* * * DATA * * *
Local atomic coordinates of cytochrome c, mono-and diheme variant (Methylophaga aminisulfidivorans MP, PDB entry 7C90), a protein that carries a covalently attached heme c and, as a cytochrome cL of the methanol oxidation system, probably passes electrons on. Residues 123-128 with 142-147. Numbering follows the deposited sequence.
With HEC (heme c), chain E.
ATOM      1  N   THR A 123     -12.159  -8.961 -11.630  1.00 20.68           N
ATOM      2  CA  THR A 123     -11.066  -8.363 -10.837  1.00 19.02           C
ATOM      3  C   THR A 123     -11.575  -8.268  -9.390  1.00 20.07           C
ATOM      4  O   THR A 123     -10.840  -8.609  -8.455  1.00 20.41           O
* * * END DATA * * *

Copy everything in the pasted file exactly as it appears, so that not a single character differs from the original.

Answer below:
Local atomic coordinates of cytochrome c, mono-and diheme variant (Methylophaga aminisulfidivorans MP, PDB entry 7C90), a protein that carries a covalently attached heme c and, as a cytochrome cL of the methanol oxidation system, probably passes electrons on. Residues 123-128 with 142-147. Numbering follows the deposited sequence.
With HEC (heme c), chain E.
ATOM      1  N   THR A 123     -12.159  -8.961 -11.630  1.00 20.68           N
ATOM      2  CA  THR A 123     -11.066  -8.363 -10.837  1.00 19.02           C
ATOM      3  C   THR A 123     -11.575  -8.268  -9.390  1.00 20.07           C
ATOM      4  O   THR A 123     -10.840  -8.609  -8.455  1.00 20.41           O